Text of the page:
Quantum Gravity, the Arrow of Time and Free Will

Linas Vepstas, December 1999. Draft. Work in Progress.


This webpage examines some (meta-)physical suppositions that seem to lead in a natural way to an arrow of time, and to an unpredicatble future. These suppositions also seem to avoid some of the discomfiture caused by Quantum Measurement and the theories (such as the Many-Worlds Hypothesis) that attempt to deal with it. The hypothesis presented is 'meta-physical' only in the sense that this paper contains no equations, and makes no testable predictions.

In breif, the argument goes as follows: gravity, at planck scales (10e-40), is a foam of wormholes of four spatial dimensions, rife with 'grandfather-paradox' type connections. These paradoxes can be resolved only by splitting spacetime into three spatial dimensions, where consistency is absolute, and one time dimension, where consitency is indeterminate. The sense of an arrow of time and a 'here-and-now' that moves forward in time is really just the result of resolving paradoxial situations between space-like separated regions. Furthermore, it is argued that this resolution is fundamentally unpredicatable, which is why there is a 'now', as well as why quantum measurements seem to be indeterminate until macroscopic scales are reached. Whether this has anything to do with free will, or not, is not clear, but some points are touched on there as well.

If all this sounds like crack-pot science to you, well, then, you are not being charitable: we prefer the term 'pseudo-science'. You can excercise your free-will and not read any further. If you are in the mood for dense entertainment, then do read on. To help you balance incredulity with credibility, take note: I've got a PhD in Physics, I don't like to look foolish in public, I enjoy thinking about this stuff, and I operate from the envious position of not having a career to damage by expousing what may be to you a 'lunatic' theory.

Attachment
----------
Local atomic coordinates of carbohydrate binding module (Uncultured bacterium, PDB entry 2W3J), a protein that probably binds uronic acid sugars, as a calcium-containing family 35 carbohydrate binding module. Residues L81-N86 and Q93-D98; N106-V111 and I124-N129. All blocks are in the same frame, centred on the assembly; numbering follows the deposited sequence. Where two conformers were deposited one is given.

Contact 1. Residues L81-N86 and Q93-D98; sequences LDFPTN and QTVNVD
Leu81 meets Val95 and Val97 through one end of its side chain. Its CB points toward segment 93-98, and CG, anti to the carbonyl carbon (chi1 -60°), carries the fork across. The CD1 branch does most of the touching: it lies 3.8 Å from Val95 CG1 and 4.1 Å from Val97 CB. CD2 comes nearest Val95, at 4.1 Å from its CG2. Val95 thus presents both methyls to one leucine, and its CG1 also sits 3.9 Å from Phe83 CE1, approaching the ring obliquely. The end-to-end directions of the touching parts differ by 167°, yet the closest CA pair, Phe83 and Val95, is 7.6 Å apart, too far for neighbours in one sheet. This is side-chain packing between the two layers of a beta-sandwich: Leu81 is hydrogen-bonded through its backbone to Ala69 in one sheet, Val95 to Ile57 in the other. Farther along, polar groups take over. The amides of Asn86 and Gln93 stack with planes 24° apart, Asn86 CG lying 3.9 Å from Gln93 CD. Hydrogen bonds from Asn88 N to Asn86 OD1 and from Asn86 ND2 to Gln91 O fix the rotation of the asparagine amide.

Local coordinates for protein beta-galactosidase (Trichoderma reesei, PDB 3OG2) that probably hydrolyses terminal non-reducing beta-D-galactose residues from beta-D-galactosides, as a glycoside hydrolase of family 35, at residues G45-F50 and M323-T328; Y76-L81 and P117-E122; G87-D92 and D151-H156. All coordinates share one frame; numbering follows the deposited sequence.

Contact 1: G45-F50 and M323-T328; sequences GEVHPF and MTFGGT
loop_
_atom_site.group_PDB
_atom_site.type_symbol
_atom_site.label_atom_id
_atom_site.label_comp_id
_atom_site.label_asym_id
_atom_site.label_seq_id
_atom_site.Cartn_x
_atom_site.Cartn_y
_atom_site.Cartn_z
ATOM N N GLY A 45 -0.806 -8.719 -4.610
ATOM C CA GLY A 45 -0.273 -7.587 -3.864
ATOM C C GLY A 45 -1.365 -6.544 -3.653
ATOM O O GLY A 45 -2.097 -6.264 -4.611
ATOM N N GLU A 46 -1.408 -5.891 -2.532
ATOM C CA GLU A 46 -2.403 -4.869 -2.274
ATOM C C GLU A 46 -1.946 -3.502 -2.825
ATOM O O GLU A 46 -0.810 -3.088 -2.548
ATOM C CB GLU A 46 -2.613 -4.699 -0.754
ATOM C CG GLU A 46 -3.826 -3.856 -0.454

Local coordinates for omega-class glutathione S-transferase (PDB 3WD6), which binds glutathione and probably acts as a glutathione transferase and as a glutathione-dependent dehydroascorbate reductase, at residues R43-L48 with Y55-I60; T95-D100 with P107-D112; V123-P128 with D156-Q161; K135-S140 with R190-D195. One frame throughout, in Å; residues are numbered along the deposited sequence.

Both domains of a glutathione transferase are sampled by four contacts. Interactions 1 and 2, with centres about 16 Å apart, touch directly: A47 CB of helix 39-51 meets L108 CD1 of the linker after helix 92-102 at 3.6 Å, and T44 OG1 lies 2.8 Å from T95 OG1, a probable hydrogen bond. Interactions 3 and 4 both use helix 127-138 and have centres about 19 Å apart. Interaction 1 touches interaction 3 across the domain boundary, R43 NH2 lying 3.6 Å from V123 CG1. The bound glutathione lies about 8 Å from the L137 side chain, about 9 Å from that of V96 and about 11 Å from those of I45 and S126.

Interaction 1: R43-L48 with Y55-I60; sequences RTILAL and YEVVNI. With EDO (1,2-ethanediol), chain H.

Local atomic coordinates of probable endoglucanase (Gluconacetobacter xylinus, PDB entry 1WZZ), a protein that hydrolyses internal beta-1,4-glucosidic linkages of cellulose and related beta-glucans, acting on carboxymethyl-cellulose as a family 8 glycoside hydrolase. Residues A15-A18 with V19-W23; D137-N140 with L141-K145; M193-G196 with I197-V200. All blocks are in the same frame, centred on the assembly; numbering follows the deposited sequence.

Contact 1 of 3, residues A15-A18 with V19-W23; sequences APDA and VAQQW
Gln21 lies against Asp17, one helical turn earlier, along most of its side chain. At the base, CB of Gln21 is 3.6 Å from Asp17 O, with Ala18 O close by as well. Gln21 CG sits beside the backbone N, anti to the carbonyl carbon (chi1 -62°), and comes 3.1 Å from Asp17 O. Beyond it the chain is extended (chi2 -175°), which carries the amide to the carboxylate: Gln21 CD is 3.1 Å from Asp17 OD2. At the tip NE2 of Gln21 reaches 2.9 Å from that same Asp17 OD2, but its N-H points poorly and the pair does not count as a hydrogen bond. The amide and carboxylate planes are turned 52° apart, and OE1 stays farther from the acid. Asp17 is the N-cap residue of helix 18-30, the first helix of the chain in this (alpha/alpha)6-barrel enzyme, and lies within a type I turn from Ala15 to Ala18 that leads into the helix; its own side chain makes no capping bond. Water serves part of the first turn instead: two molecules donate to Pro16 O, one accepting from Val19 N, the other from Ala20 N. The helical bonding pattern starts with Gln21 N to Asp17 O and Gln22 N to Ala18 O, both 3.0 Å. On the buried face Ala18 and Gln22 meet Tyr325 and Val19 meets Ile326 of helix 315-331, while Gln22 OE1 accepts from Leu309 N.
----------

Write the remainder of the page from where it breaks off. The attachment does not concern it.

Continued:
Physics of the last few centuries has been beset by a variety of paradoxes that lead to meta-physically unpleasenet situations. These tend to get debated in a very hot-headed, emotional fashion, thus giving them the great credence and importance that they deserve. Minor issues don't get argued over for centuries. The earliest of these that concerns us is the reconcilliation free-will and self-determination with Newtonian mechanics. If the Universe just obeys some physical laws, some mathematical equations, then wouldn't it run just like clockwork? And we know that the gears and levers of a clock have no free will. Predestination seems inevitable. With the advent of Quantum Mechanics and more recently, Chaos Theory, one might think that notions of predestination have fallen by the wayside. But no: there have been articles in the popular press espousing just such an idea (reference that recent article in nature? science?)

This is a peculiar situation, since both Quantum Mechanics and Chaors Theory both seem to provide (in very very different ways) the 'wiggle-room' needed to argue for an unpredicatable future. Yet they seem to introduce only more troubling questions. On the quantum side, we have everything from the Schroedinger Cat paradox, to the Many-Worlds Hypothesis. It is my beleif that the only people who brush these things off are those who either haven't bothered to think about thier implications, or who refuse to acknowledge thier own inability to find a better answer. On the Chaos side, things are only a little bit better. Here, the very strangest concoctions, from Cantor dusts to Devil's Staircase's, are true mathematical marvels, but fail to rescue us from our Quantum Predicaments. To make matters worse, it seems that current thinking has mounted further questions, such as 'why is time one-dimensional and not two or three-dimensional?', or 'why does time flow forward and not backward'?